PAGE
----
The Externality Destroying the Planet: The Case for Carbon Pricing

Establishing a cost on pollution is critical if we are to tackle climate change. Carbon pricing is the attempt to do just that.


What is the net present value of the Earth?

No, seriously – how much would you pay for the use of the Earth and its resources? How could you accurately value the only known planet capable of supporting life itself?

Those who work in financial markets have long accepted that almost everything has a price. Yet when it comes to the cost of pollution and climate change, we believe not enough people are discussing how we start to charge companies and consumers for the use of our most precious resource – the planet.

Carbon emissions are what is known as an ‘externality’: firms that emit carbon place a burden on the environment which is borne by everyone in the form of a changing climate, yet don’t incur a cost for doing so. Carbon pricing is an attempt to put a price on the emission of carbon into the atmosphere, to redress the balance by introducing a cost for this most important externality. In this article, we outline the main types of carbon pricing, discuss their limitations and sketch a rough vision of how we believe carbon taxes should be applied.

Methods of Carbon Pricing

There are two main methods of carbon pricing.

The first is an Emissions Trading Systems (‘ETS’), also referred to as a cap-and-trade system. This is where a regulator sets a cap on the total amount of greenhouse gas emissions, and allocate a specific number of allowances to various businesses. Low-emitting businesses with excess allowances can then sell these to high-emitting firms. Within the cap, overall greenhouse emissions can be reduced, whilst simultaneously being cognisant to the fact that different businesses have differing levels of carbon intensity. It also allows for the key element of price discovery within the cap: instead of a price being pulled out of thin air, the value of carbon emissions can be discovered through trading.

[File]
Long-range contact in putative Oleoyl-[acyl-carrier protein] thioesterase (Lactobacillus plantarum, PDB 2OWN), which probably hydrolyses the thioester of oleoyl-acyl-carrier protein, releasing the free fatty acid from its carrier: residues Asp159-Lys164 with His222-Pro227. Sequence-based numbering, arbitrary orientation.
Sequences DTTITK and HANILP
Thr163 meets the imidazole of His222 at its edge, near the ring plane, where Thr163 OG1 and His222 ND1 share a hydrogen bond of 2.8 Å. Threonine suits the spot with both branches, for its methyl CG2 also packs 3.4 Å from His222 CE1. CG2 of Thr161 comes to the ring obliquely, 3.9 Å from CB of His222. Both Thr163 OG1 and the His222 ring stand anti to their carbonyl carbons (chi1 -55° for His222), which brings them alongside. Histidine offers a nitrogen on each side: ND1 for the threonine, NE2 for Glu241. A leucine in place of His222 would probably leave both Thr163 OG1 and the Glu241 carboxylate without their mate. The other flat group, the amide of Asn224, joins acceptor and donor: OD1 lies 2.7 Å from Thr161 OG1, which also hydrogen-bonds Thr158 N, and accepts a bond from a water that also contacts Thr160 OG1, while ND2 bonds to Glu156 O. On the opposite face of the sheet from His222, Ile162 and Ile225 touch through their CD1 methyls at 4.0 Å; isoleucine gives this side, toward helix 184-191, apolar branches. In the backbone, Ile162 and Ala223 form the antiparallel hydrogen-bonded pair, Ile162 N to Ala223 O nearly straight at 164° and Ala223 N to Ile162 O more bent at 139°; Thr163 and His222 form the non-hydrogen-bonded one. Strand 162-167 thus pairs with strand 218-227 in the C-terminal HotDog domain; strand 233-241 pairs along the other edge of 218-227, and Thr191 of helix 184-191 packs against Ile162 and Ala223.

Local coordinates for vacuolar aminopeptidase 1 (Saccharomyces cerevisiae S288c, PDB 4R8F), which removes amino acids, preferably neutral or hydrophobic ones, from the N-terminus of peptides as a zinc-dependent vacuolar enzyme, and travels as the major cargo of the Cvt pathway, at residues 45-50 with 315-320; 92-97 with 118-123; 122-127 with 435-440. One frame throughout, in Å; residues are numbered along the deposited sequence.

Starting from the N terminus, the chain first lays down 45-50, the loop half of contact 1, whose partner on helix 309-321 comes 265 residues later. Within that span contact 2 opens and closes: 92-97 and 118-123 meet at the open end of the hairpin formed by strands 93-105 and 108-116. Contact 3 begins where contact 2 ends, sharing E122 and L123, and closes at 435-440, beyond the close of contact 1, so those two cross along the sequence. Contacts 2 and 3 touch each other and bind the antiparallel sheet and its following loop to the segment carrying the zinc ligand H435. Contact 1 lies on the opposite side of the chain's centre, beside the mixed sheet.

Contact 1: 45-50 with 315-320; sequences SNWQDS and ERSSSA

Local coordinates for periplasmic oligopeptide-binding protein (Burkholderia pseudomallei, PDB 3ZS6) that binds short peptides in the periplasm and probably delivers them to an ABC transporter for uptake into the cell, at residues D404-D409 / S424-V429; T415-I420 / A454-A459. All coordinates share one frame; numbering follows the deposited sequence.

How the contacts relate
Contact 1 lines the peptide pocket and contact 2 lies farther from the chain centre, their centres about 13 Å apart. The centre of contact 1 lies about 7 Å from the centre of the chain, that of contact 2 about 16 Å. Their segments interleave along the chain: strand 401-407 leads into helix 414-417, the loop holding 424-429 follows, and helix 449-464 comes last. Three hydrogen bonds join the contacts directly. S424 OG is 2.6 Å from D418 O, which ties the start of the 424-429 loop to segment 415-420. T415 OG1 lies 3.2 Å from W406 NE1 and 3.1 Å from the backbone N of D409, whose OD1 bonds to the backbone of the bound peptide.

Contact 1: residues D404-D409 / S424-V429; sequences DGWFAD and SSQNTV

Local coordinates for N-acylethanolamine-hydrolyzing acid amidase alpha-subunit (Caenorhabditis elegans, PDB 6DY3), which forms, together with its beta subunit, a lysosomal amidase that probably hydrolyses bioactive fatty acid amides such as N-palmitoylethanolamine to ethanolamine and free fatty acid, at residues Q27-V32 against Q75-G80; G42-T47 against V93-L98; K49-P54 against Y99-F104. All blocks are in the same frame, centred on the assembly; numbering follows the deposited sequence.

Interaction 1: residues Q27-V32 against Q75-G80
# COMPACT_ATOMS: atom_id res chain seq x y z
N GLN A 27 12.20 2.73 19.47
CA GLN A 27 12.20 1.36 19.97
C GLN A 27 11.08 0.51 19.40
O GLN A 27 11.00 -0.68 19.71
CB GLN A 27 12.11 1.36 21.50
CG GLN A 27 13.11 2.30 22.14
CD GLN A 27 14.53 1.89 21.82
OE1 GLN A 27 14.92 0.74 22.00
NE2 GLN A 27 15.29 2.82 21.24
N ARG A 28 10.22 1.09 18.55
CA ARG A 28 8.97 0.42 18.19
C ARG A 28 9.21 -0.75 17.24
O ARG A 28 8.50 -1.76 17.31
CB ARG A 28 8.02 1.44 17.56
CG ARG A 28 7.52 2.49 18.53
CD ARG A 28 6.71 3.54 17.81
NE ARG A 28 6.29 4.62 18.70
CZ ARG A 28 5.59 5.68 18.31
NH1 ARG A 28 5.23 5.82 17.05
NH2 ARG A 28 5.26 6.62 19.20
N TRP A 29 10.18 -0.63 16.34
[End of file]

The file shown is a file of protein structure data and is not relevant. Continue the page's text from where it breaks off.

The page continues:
The biggest current ETS is operated by the EU, accounting for roughly 75% of the world’s carbon trading.1 The scheme covers carbon-dioxide (‘CO2’) emissions from industrial, power and aviation companies, alongside nitrogen-dioxide (‘NO2’) emissions from some sectors of the chemicals industry and perfluorocarbon (‘PFC’) emissions from primary aluminium production. As part of a reform package agreed in 2018, emission allowances will decrease by 2.2% annually, instead of the previous figure of 1.74%.2

However, ETS are not a panacea. The price discovery element is a poor representation of the economic value of a tonne of emissions, as trading takes place in conditions of artificial scarcity. It took some time for prices to actually move within the EU ETS, with volatility only observed from 2017 onwards (Figure 1).

Figure 1. Price of Permit to Emit One Tonne of CO2 Equivalent

Source: Bloomberg; as of 7 July 2020.

Indeed, the price is still not high enough: a report by the Carbon Pricing Leadership Coalition suggested that prices needed to be between USD40-80 per tonne of CO2 emissions (‘tCO2e’) in 2020 and USD50-100 per tCO2e by 2030 to remain on track to achieve the Paris Agreement temperature target of below 2 degrees Celsius.3 In this respect, there is some way to go.

In addition, liquidity in the EU ETS is poor, with spikes in trading volume observed during the fourth quarter of every year (Figure 2). Similar to other commodity markets, the role of outright speculators in price discovery is unclear: it is possible for anyone to trade the contracts within the EU ETS.